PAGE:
As an aside, in 1915 the procedure for medical boards for serving soldiers (i.e. not recruits) involved two medical officers, nominated by the PMO in each state. They constituted a board for medical review purposes. One Medical Officer (MO) had to belong to the hospital in which the soldier was being treated. Physicians would review medical cases and surgeons surgical cases. Where four or more soldiers were boarded at a time, MOs were paid £2/2/- .[viii] They were to report against three criteria:

  1. Whether or not they concurred with the report of the medical officer who presented the case and in how far they concurred.
  2. What it actually found on examining the patient, stating briefly the actual lesion or pathological condition present.
  3. Its recommendations based on its findings.

The standard reference for medical officers conducting recruit examinations in 1916 was a little eight page booklet. The categories listed were: height, chest measurement, vision, general examination, examination of limbs, general physical development; and teeth (bad teeth were no longer a reason for immediate rejection, unless the recruit presented with a chronic oral or dental condition).

General practitioners were dropped from the recruiting examination system in 1916 and in their place came a properly constituted medical board. As the Director General of Medical Services (DGMS) General Richard Fetherston pointed out to the Defence Minister, Senator George Pearce:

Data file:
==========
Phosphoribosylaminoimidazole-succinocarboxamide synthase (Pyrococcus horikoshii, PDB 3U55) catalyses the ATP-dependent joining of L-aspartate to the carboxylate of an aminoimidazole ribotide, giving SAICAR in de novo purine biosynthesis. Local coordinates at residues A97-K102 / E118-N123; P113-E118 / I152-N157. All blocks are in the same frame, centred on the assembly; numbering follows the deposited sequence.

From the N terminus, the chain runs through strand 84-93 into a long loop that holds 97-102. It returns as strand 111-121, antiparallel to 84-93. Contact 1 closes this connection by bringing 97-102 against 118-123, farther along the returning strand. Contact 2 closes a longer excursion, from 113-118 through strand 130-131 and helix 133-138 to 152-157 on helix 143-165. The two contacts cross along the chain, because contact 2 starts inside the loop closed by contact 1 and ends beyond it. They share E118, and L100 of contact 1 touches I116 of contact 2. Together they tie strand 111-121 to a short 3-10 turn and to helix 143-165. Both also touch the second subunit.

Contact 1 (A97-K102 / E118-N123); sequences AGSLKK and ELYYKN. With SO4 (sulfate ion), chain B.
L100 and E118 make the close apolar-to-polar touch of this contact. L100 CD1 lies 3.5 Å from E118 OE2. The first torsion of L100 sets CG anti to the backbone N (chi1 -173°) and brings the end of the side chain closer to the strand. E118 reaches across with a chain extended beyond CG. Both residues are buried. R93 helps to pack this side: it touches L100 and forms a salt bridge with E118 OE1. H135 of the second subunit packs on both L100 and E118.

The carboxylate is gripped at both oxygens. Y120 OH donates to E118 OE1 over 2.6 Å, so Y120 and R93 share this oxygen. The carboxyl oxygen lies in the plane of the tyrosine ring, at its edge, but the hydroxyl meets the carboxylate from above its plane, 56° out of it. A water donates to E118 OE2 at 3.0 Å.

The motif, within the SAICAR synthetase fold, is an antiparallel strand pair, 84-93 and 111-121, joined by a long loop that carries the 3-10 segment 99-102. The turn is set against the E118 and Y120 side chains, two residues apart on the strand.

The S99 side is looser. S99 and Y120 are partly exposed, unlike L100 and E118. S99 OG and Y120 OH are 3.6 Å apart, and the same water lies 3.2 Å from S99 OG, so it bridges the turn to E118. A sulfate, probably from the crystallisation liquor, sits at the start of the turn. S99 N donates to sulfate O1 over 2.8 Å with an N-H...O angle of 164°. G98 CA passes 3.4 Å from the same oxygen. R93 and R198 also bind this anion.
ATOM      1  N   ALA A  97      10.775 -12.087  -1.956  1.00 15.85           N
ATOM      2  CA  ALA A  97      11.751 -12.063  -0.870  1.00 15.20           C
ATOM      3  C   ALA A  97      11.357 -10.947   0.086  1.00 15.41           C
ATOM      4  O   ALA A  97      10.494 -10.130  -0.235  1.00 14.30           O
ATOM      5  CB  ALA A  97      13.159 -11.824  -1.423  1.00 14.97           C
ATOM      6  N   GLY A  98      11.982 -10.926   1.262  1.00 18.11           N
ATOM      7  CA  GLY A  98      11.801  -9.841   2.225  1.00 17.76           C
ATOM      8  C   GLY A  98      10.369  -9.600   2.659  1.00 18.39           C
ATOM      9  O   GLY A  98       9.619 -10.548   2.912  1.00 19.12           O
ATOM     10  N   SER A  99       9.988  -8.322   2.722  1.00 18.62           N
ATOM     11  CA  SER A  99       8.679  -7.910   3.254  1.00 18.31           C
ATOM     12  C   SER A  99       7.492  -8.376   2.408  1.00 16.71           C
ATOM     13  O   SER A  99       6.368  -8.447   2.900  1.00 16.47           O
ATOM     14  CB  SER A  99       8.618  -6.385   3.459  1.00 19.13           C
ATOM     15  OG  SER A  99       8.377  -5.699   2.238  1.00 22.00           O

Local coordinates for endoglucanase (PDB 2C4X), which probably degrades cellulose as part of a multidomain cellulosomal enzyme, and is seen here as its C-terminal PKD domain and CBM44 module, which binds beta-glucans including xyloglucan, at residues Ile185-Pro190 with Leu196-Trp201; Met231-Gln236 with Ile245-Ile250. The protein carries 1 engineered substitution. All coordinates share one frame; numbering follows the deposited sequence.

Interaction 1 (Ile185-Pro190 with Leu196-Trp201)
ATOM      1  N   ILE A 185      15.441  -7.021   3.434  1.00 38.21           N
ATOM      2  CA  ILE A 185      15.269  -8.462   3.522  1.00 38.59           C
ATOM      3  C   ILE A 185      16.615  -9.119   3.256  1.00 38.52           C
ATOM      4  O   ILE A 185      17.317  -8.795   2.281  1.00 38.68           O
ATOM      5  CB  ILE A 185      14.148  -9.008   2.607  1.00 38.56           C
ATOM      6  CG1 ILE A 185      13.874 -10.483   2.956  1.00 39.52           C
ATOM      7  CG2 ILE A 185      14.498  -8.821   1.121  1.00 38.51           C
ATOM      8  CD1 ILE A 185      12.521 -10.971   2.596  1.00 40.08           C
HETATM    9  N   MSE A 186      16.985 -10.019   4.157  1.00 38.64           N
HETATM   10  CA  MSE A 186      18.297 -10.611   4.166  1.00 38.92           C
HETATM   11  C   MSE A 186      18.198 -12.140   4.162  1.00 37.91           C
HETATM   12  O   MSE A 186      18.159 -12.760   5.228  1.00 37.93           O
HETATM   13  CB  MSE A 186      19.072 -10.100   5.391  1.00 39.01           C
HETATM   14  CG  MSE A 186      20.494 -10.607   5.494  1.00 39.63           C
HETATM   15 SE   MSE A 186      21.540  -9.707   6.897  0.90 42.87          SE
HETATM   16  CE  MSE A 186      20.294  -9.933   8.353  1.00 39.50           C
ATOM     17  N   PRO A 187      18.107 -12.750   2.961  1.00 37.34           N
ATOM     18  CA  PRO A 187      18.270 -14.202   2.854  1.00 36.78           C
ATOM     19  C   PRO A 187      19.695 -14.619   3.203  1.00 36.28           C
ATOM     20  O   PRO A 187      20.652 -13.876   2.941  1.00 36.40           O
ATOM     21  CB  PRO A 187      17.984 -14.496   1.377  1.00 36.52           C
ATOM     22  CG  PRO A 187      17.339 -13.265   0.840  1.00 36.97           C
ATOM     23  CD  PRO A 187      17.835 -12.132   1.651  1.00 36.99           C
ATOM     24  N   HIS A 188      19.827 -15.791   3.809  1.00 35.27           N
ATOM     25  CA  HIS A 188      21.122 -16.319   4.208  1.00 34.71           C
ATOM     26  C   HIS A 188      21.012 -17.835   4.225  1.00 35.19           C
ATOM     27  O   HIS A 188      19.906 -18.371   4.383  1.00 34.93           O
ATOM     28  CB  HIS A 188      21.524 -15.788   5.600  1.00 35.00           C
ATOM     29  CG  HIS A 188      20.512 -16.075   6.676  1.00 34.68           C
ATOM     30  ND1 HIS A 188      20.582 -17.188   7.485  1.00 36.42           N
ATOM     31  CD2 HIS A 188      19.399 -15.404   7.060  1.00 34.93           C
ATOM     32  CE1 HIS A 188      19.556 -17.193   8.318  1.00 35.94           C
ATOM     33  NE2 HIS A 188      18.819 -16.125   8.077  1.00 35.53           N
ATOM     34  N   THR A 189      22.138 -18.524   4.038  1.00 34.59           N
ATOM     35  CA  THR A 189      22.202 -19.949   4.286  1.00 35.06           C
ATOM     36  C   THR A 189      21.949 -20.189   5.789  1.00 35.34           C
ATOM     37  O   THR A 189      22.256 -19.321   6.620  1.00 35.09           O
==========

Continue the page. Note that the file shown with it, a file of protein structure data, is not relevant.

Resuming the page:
For economic working, medical boarding must be done by men who understand military routine, and who are conversant with the latest Military Orders; this knowledge cannot be acquired in a few weeks.[ix]

But even with the strictest regulations there were abuses in the system. In one instance three AAMC officers had rejected a recruit whose would-be commanding officer wanted him in his unit. Therefore, the recruit obtained a private medical certificate and was officially enlisted. Subsequently he later had an epileptic fit at Broadmeadows camp in Victoria and repeated fits when he got to Egypt. The soldier had apparently suffered from this disability since infancy and had a trephine scar the size of a man’s palm.[x]

During 1916 the small military dental establishment in Australia was also overwhelmed while trying to make recruits and soldiers dentally fit. It was therefore suggested in mid-April that one dental officer be attached to every infantry battalion deploying overseas. Unfortunately Fetherston had to decline the suggestion as there was not enough dental equipment in Australia; and even if there had been, the navy prohibited the use of “any form of spirit or gas flame” on ships.[xi]

On 4 April 1917 a conference of representatives of all State Recruiting Committees was held at Victoria Barracks Melbourne. They discussed age limits and there was some disagreement as to the limit of 45, with military doctors arguing for the retention of the 45 year limit. This view later softened, especially for soldiers serving on the home front.

In the following year, attempts to rehabilitate recruits with sub-standard chest measurements in a trial ‘deferred battalion’ in Queensland were not very successful. Even support staff were unimpressed. The senior physical training instructor there noted in November 1918 that most recruits were “habitual cigarette smokers…” which had “a tendency to contract the chest and bring about improper breathing.”[xii]